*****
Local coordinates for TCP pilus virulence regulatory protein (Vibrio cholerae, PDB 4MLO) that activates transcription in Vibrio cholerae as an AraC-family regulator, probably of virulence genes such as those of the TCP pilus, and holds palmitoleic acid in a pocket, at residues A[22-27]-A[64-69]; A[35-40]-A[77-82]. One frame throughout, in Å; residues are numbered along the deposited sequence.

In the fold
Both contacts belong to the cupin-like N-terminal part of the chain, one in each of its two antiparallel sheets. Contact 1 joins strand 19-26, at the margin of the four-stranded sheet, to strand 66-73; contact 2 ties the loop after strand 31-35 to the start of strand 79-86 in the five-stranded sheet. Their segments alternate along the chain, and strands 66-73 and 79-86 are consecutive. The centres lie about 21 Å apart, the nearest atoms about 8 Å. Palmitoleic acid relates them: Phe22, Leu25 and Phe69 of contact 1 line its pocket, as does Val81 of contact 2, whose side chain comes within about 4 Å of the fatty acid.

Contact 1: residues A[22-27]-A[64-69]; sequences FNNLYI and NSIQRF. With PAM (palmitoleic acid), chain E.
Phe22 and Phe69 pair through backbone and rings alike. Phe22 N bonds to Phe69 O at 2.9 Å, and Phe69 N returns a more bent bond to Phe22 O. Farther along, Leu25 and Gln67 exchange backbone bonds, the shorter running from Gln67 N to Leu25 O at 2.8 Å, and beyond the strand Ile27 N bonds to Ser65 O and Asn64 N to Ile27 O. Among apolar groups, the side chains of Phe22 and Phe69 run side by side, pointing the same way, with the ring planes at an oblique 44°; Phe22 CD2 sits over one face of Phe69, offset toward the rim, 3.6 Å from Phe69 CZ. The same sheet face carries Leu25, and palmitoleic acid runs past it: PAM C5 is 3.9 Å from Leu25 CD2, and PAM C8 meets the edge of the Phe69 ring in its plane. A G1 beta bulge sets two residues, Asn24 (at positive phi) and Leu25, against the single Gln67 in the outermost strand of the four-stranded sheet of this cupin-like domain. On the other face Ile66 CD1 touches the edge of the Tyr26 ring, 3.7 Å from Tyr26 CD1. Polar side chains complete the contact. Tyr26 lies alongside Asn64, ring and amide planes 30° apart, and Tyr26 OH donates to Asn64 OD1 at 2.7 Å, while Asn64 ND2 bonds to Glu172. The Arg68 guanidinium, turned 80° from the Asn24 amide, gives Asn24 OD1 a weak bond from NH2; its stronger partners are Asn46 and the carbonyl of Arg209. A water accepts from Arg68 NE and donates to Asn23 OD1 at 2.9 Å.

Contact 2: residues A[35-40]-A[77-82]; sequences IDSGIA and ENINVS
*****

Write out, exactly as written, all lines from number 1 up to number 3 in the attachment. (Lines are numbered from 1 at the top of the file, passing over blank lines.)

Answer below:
Local coordinates for TCP pilus virulence regulatory protein (Vibrio cholerae, PDB 4MLO) that activates transcription in Vibrio cholerae as an AraC-family regulator, probably of virulence genes such as those of the TCP pilus, and holds palmitoleic acid in a pocket, at residues A[22-27]-A[64-69]; A[35-40]-A[77-82]. One frame throughout, in Å; residues are numbered along the deposited sequence.

In the fold
Both contacts belong to the cupin-like N-terminal part of the chain, one in each of its two antiparallel sheets. Contact 1 joins strand 19-26, at the margin of the four-stranded sheet, to strand 66-73; contact 2 ties the loop after strand 31-35 to the start of strand 79-86 in the five-stranded sheet. Their segments alternate along the chain, and strands 66-73 and 79-86 are consecutive. The centres lie about 21 Å apart, the nearest atoms about 8 Å. Palmitoleic acid relates them: Phe22, Leu25 and Phe69 of contact 1 line its pocket, as does Val81 of contact 2, whose side chain comes within about 4 Å of the fatty acid.